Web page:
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Reincarnation: The Old Normal?

I suspect that many modern Pagans and polytheists have realized that this is the case. The value of past life information (if, indeed, that is where such information originates) is not that much greater or lesser than any other form of information, and thus not usually worth discussing publicly. Similar to the once-prolific "grandmother stories," which sought to give authority to "traditional" or "family" practices within a modern Pagan context, the assertion that "I was Cleopatra's toenail painter" likewise carries much less mystique and importance today than it would have a few generations ago.

On a more personal note, I am greatly conflicted on this matter. I've met modern Pagans who used past life matters manipulatively, and when I was interacting with them (in my earlier, far more naïve days, mind you!), I believed in them fully. Later, when I was more sensible and removed from the situation, I mostly dismissed those experiences. However, I have had subsequent, entirely personal and private, uninfluenced-by-others past life experiences that don't seem to have any other explanation—apart from possible coincidence combined with clairvoyance. As much as I'd like to just leave it at that, I'm very curious as to what other people's traditions have to say on these matters, and what the opinions and experiences of other modern Pagans are on this issue.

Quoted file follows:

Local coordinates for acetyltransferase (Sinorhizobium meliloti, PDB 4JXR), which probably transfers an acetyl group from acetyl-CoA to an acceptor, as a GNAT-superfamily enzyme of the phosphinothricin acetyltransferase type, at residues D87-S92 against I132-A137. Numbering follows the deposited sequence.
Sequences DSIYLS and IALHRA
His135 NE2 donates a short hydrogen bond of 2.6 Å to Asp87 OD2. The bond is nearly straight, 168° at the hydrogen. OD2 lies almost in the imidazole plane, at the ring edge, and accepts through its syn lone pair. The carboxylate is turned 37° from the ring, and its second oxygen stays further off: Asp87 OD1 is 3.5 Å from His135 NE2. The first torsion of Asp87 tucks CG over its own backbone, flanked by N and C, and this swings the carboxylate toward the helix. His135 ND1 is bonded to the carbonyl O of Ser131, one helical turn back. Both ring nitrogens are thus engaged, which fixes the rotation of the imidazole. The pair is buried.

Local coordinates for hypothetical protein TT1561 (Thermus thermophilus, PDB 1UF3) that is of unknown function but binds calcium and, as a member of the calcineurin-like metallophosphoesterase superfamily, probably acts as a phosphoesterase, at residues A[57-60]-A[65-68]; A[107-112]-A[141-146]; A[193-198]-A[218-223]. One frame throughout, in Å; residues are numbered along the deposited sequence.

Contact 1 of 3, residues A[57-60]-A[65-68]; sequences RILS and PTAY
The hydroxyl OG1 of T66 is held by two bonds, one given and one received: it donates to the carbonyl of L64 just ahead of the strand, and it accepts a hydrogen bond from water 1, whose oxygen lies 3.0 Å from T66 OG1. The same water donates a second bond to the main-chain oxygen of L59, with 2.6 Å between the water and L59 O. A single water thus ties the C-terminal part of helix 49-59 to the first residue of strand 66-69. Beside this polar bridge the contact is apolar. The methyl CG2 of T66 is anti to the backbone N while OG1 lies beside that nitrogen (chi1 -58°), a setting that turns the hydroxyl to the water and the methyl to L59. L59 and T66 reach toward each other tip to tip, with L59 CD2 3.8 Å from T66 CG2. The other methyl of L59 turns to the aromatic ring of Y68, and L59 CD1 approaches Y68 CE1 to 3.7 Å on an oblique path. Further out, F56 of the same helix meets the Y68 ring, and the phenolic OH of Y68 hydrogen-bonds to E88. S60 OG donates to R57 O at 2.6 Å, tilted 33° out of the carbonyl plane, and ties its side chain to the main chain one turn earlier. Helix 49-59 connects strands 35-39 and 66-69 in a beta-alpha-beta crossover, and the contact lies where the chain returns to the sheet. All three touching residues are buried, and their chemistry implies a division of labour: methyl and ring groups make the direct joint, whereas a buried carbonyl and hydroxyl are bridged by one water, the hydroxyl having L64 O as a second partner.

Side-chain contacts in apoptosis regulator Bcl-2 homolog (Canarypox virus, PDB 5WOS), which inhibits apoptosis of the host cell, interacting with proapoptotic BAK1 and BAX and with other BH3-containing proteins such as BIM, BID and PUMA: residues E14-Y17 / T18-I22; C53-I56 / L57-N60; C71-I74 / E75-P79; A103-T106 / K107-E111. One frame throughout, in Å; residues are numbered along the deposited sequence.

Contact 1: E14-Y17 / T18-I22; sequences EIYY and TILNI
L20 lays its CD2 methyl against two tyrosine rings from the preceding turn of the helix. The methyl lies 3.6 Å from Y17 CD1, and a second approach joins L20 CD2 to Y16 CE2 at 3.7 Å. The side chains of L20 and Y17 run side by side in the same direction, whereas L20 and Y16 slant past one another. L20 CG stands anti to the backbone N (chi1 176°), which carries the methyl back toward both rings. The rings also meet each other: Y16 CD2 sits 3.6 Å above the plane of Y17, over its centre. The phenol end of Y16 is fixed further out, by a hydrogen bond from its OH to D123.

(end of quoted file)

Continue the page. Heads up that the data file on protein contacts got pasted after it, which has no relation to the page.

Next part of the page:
If you feel so inclined, what do you think about reincarnation? Is it the "old normal," or is it still with us and just not spoken of very often?

1/2/2013 5:00:00 AM
P. Sufenas Virius Lupus
About P. Sufenas Virius Lupus
P. Sufenas Virius Lupus is a metagender and a founding member of the Ekklesía Antínoou (a queer, Graeco-Roman-Egyptian syncretist reconstructionist polytheist religious group dedicated to Antinous, the deified lover of the Roman Emperor Hadrian and other related gods and divine figures). E is a contributing member of Neos Alexandria and a Celtic Reconstructionist pagan in the filidecht and gentlidecht traditions. Follow Lupus' work on the Aedicula Antinoi blog.